Telfair Avenue in Pacoima evokes the common conceptions of San Fernando Valley suburbia. Single family homes that once were identical, but which have now been subject to 60 years of additions and tastes of various homeowners, line a peaceful street that sprawls across the flat valley floor. However, a keen observer will notice differences from the Valley of the Brady Bunch. As dusk falls, parking spaces quickly fill and the street is energized by children playing, the honking of ice cream trucks, and street vendors selling everything from fruit to Valentine's Day tchotkes. The neighborhood comes alive with a vitality that Jane Jacobs rhapsodized about, and which neighborhoods across the country covet.
However, the street theater unraveling on Telfair is indicative of a darker statistics; nearly 20% of the people in Pacoima live in rented rooms or converted garages. 1 The suburban appearance shields a hidden density, where a single family house may actually be home to several families. These statistics are indicative of a larger disconnect that plagues neighborhoods across the city and region; the physical form of our communities no longer match the demographic realities of the population which lives in them. Pacoima is filled with large streets that speed traffic across the valley, but create an intimidating and dangerous place to walk or bike for the large transit dependent population. In spite of Pacoima's density, the neighborhood is one of the most park poor in the entire region, with a ratio of two park acres for every 2,000 residents.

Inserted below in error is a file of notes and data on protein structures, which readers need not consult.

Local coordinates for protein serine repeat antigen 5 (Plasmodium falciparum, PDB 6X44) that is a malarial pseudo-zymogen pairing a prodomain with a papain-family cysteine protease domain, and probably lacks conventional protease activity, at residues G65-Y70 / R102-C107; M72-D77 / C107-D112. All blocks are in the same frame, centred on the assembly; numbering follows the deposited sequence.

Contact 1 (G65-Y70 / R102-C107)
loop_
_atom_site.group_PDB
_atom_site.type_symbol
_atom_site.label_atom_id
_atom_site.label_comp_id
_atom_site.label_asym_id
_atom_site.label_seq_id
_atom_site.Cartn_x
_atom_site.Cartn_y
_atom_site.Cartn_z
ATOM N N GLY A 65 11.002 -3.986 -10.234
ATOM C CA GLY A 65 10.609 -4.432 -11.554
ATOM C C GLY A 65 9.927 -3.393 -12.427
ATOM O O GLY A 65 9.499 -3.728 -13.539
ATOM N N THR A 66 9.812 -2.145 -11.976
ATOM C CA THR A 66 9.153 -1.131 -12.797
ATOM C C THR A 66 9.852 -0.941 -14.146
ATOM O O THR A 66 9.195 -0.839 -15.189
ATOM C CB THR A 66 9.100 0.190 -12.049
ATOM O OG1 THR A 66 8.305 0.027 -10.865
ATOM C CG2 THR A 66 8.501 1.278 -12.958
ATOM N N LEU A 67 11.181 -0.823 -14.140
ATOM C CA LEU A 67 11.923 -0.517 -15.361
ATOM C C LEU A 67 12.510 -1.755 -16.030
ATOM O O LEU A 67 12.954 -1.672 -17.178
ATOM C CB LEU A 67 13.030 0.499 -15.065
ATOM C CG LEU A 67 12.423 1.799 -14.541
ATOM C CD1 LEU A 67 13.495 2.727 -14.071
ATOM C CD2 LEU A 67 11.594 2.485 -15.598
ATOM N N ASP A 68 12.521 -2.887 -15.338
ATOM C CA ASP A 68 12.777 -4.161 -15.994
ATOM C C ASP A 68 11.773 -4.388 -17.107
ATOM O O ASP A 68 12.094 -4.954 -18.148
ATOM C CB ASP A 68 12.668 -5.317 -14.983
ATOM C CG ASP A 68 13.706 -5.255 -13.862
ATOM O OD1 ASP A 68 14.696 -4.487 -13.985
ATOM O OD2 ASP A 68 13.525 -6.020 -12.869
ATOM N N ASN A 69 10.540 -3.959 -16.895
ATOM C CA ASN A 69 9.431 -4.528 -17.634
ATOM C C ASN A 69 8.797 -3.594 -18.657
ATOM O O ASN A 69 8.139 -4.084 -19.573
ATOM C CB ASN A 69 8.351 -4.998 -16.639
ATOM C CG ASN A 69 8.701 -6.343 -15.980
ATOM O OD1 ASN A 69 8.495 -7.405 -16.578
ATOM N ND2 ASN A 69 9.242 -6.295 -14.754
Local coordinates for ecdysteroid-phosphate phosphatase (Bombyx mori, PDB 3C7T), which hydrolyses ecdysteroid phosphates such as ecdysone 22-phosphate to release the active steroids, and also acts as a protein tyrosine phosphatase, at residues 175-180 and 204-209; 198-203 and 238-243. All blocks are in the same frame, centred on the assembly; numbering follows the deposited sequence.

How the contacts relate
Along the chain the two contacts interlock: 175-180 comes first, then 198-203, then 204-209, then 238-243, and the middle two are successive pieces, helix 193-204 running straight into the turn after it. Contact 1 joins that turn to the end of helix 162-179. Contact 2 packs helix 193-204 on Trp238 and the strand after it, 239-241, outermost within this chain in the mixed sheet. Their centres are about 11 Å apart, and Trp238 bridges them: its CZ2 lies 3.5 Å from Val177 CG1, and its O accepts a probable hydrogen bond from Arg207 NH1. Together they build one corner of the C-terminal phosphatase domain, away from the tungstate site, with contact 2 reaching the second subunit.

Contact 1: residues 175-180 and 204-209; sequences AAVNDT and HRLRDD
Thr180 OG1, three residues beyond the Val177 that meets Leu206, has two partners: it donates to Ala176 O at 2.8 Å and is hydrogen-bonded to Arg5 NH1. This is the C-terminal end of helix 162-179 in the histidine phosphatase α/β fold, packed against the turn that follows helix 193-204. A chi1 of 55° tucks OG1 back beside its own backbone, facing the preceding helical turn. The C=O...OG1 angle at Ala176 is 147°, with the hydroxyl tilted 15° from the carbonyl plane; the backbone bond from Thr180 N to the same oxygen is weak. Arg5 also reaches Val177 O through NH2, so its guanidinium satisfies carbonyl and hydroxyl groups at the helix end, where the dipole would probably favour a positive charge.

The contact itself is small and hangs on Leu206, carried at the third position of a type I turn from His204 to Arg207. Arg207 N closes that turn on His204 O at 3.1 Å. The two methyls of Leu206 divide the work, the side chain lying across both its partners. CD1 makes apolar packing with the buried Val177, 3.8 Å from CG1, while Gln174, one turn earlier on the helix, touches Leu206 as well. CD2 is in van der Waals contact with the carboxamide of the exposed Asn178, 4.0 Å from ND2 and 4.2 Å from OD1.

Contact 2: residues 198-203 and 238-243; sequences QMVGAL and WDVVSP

As Los Angeles transforms itself through embracing complete streets and transit, we must acknowledge the unique qualities of our city's neighborhoods like Pacoima. The post war era, what planners think of as the dark ages, has indelibly shaped our region, creating a city of freeways and single family homes. However, as these areas have aged and welcomed different populations, a new type of urbanism has been carved out of these seemingly inhospitable places. As transit lines slowly stitch together far flung areas of the county, and streets are rethought through the implementation of bikeways, bioswales, and parklets, we must be cognizant of the ways people inhabit their neighborhoods. This is not just a value these projects should have, but is integral in ensuring their success. The community-based planning done by Pacoima Beautiful is a model for how to create plans that reflect a communities values.